Newly-sworn Secretary of State Mike PompeoMike PompeoState Department watchdog probing whether Trump aides took gifts meant for foreign officials Biden shows little progress with Abraham Accords on first anniversary Biden slips further back to failed China policies MORE took less than 48 hours to indicate that, contrary to expectations, his view of one of his top headaches, the nearly year-long Gulf dispute, was the same as his little-mourned predecessor, Rex TillersonRex Wayne TillersonThe Hill's Morning Report - Presented by AT&T - Supreme Court lets Texas abortion law stand Trump-era ban on travel to North Korea extended Want to evaluate Donald Trump's judgment? Listen to Donald Trump MORE.
The New York Times and other media reported from Pompeo’s aircraft, en route from a NATO meeting in Brussels to the Middle East, that the dispute — between Qatar on one side, and four Arab countries led by Saudi Arabia and the United Arab Emirates (UAE) on the other — must end. The simple message, delivered by the proverbial “senior State Department official who was not authorized to be named,” was, “Enough is enough.”
Meanwhile, back home, the Washington Post was reporting on Qatar’s latest alleged sin — the payment of “at least $275 million” to secure the release of nine members of its royal family and 16 other Qatari nationals, kidnapped during a hunting trip in southern Iraq and eventually freed in April last year. The recipients included Hezbollah, al-Qaeda proxies and Iran’s Revolutionary Guard Corps.
It’s a story already reported in depth by the Financial Times and the New York Times, but the new angle was supporting evidence from intercepted phone calls, texts and emails “provided by a foreign government” on the condition that its identity must not be revealed. One hesitates to be churlish about the slogan “Democracy dies in darkness,” but for those needing a little daylight the clue is, “Think the UAE.”
Hacking of the Qatar News Agency by the UAE last May, originally reported by the Washington Post no less, is what set off the Gulf rift known as the “blockade” by Saudi Arabia, the UAE and its coalition allies, Bahrain and Egypt. (There is a considerable backstory, as well.)
Pompeo’s decision to take the Tillerson perspective on the Gulf crisis was probably a consequence of the simple judgment that there is a more important issue to focus on — namely, Iran. Notionally, the dispute is about a litany of Qatari failings on terrorist finance, interference on the internal affairs of its neighbors and the provocative broadcasting style of the Al Jazeera television station, based in Qatar.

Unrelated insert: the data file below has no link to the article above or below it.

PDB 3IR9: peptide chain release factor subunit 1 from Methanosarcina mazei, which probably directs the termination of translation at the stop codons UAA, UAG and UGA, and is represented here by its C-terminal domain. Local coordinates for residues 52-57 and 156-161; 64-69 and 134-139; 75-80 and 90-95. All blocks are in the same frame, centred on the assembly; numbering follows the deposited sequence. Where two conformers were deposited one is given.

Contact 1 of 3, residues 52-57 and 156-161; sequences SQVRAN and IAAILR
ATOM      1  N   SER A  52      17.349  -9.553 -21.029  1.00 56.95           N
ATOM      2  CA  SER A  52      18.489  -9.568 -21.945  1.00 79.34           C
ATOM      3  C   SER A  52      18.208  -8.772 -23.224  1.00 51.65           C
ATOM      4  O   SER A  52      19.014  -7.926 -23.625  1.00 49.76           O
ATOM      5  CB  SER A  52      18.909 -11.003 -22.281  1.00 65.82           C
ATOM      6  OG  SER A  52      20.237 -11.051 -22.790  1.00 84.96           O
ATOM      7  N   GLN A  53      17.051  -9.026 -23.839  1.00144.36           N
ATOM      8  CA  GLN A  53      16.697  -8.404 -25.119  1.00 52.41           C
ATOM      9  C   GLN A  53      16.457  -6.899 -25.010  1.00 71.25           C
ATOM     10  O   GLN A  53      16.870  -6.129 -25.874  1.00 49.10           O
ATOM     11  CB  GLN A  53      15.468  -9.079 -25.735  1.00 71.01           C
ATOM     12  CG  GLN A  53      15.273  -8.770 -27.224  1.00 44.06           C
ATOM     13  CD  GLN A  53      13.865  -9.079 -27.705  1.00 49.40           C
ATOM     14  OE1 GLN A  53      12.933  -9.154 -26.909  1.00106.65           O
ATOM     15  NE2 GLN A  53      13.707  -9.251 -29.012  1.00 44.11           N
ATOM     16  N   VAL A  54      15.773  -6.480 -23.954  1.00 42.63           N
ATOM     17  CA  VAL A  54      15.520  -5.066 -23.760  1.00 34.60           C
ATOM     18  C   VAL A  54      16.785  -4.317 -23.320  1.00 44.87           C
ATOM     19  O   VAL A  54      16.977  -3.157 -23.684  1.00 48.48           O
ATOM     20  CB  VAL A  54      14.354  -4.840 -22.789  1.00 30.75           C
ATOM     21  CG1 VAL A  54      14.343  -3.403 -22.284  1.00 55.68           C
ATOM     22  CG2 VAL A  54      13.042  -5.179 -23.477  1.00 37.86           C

Last June, the anti-Qatar coalition drew up a list of 13 demands that Doha had to accept to settle the dispute. The seriousness of the demands has been questioned — for example, Qatar has to break off diplomatic relations with Iran, although the UAE still has such formal links. The list was further undermined by a widespread belief in informed circles that it was the result of the UAE foreign ministry asking a local think tank to quickly pull together some talking points.
Oh, to have been a fly on the wall during Pompeo’s dinner with MbS. And to have been close to him when he read the Washington Post story. But the most fascinating angles would seem to be the actions and motivations of the effective leader of the UAE, the crown prince of Abu Dhabi, Mohammed bin Zayed Al Nahyan, aka MbZ.
Last year the MbS/MbZ duo seemingly convinced President TrumpDonald TrumpMcAuliffe takes tougher stance on Democrats in Washington Democrats troll Trump over Virginia governor's race Tom Glavine, Ric Flair, Doug Flutie to join Trump for Herschel Walker event MORE of the rightness of their view and the culpability of Qatar and its young leader, Emir Tamim bin Hamad Al Thani. But the president has shifted his position since then, declaring he wants the issue settled and inviting MbS, Tamim and MbZ separately for talks.
MbZ, probably foolishly, has taken a hardline on Qatar and avoided coming to Washington. Hence Pompeo’s visit to the region, the words of the anonymous senior official, and Abu Dhabi not being on the itinerary. As if to emphasize this last point, Pompeo is visiting King Abdullah of Jordan, a good ally of the United States but judged by some Gulf ruling elites as being not up to the task.
It’s hard to find the right noun to encapsulate the Gulf dispute, but I have heard “puerility.” If so, it is difficult to gauge the length of time and circumstances that will see it resolved so that the focus of attention can be on the greater danger, Iran.
In the meantime, it is a reminder that signals intelligence, or “SIGINT,” is no longer the preserve of major powers. It can be accomplished by smaller nations — if necessary, using commercial contractors. (A contact on the UAE side of the Gulf rift says hacking of his email was attempted by a company based in Mumbai.) These days, gentlemen do read each other’s mail, contrary to the 1929 preference of Henry Stimson, one of Pompeo’s predecessors. (Either that, or gentlemen no longer exist.)
The other adage to remember is, “People in glass houses shouldn't throw stones.” Watch out for the next surprise in what arguably is only a foreign policy distraction.
Simon Henderson is the Baker Fellow and director of the Gulf and Energy Policy Program at the Washington Institute for Near East Policy.